Smoking is unhealthy and costs Mississippi money and by raising taxes on cigarettes the state generates revenue and decreases smoking activity. Only one in four Mississippians smoke, mostly lower income, so health advocates found a cigarette tax increase an easy target.

Congress passed a 156 percent increase in federal excise taxes on cigarettes, raising the tax from 39 cents per pack to $1.01 per pack. The Mississippi legislature passed a 277 percent cigarette tax increase, raising the per pack state tax from 18 cents per pack to 68 cents per pack.

The alliance between health hall monitors who think they know best how other adults should live their lives, and a government which thinks it knows best how to spend its citizens' money, turns it attention to new targets. You might have supported increased cigarette taxes, but they might be coming for your pleasures next.

The Marin Institute - a California based "alcohol industry watchdog" - last week released an online tool to help state legislators calculate revenue generated by raising taxes on beer, wine, and liquor.

That's right, Bud, this tax is for you.

Marin developed this tool for "states looking for new revenue sources while holding Big Alcohol accountable for the enormous harm its products cause. Many states have not raised alcohol taxes or fees in decades." The same tune second verse continues, "higher alcohol taxes lead to reductions in the frequency of drinking and heavy drinking among youth, lower traffic fatalities, and reduced incidences of alcohol-related crime." Sound familiar?

Perhaps your vice is neither nicotine or alcohol. But, do you enjoy sugar? We must stand against the evils of Big Sweet. I'm not kidding. There are proposals to institute a federal soft-drink tax, and groups studying sugar-linked obesity hoping to use tax policy as a healthcare solution.

A recent post from the Wall Street Journal Health Blog noted, "With rates of obesity alarmingly high -- a new study Monday showed that almost 20% of U.S. children are obese -- government officials are considering different public-health efforts to help people curb the weight problem....A tax on sodas of a penny an ounce could lead to a drastic reduction in consumption of such sugary drinks, says a piece in today's New England Journal of Medicine. One study cited in the article found that a 10% increase in price leads to a 7.8% decrease in the amount people drink." The post continued that earmarking the revenue for "nutrition and obesity prevention" makes it a "grand slam" for health advocates as well.

The Illinois legislature recently passed a measure taxing alcohol, soft drinks, and even candy. Taxing our money is easier than taking candy from a baby. After sweets may come fat, and your hamburger or potato chips could see a tax hike.

Exorbitant taxes diminish the freedom of choice and opportunity taxpayers enjoy. Consumers make purchases based on several calculations which may include the social responsibility of a company, but almost always includes price. If all things are equal, consumers choose the cheaper item. Taxation affects those choices sometimes driving consumers to purchase one product over another, sometimes pushing consumers out of the market entirely. Taxation is control. Taxation on products based on ideological values is social control with the government dictating through the marketplace how it citizens should act.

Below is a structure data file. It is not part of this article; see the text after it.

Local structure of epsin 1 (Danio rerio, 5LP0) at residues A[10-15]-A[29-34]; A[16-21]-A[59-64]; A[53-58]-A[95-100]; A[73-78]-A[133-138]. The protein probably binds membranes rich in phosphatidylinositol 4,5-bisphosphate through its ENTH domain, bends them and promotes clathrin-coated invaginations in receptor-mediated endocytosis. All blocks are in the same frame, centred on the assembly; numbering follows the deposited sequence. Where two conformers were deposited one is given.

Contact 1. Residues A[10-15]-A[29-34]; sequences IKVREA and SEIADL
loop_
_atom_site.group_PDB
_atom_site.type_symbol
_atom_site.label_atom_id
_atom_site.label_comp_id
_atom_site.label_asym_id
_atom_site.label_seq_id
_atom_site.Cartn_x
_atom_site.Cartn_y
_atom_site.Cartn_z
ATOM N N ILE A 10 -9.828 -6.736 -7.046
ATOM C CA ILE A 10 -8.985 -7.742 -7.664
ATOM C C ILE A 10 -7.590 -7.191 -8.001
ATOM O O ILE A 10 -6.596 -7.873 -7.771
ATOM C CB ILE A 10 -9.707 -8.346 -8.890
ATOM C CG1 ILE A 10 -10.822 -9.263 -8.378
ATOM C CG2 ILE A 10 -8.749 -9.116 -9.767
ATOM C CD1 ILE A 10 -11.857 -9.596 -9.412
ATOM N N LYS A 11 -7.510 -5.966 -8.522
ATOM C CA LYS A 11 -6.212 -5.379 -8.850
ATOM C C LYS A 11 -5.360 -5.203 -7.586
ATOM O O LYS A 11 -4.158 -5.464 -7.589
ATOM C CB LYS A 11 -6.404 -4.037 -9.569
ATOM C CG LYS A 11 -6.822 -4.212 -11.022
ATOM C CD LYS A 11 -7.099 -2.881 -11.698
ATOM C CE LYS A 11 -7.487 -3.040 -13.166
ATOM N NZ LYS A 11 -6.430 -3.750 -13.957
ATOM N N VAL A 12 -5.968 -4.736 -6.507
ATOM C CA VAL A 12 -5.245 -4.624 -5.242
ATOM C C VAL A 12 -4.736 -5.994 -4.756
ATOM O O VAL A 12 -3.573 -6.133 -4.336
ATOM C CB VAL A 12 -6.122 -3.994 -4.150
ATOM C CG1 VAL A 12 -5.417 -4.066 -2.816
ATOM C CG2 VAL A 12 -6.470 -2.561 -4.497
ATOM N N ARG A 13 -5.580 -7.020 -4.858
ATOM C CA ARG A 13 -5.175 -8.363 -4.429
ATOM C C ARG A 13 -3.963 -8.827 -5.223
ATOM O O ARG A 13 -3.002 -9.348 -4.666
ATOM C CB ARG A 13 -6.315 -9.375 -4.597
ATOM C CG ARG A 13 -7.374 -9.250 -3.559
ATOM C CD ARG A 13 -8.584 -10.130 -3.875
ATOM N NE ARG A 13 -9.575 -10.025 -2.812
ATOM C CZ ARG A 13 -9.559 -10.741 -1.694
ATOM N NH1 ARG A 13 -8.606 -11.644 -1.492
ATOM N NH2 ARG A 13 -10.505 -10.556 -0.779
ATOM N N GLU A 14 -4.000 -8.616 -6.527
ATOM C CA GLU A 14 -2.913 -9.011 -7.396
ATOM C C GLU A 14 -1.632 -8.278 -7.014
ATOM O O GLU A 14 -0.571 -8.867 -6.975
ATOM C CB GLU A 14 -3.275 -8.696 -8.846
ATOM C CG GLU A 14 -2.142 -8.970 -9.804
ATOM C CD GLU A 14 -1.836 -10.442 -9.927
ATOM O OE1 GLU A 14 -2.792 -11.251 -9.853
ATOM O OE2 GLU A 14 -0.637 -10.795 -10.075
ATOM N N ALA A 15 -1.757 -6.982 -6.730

Taxes diminish expendable income and shrinks the ability of individuals to make their money work for their own values and priorities. The "Puritan work ethic" that made America prosperous encourages individuals to work hard so they can take care of themselves, and the less fortunate. That ethic allows people to support their Church and charities, as well as enjoy the fruits of their labor through buying items, or supporting artists and musicians, or building bigger homes, or whatever they choose. They may choose to support a Christian ministry or a Muslim relief group; a modern sculptor or an Americana songwriter.

Taxation changes that. The government taxes our income and then it chooses how to help our neighbors by funding welfare programs or social value groups. The government taxes our income and then it chooses which artists to give grants to and which artistic endeavors to support.

In the process, taxes grow government. Government doesn't shrink and doesn't retreat. A large government bureaucracy is inefficient to serve the needs of its citizens. The more taxes increase, the larger the government, the less efficient, and so the more it needs to feed its bloated size. Thus, for example, when faced with diminished revenue from the sales tax on new cars, the government raised taxes on cigarettes. It did not decrease taxes and when new cars sales increase, the cigarette tax will not decrease.

Government has a role and taxes are necessary. But when the Tea Party movement says "we're taxed enough already" I say, "I'll drink to that."

Brian Perry, a former congressional aide, is a partner in a public affairs firm. Reach him at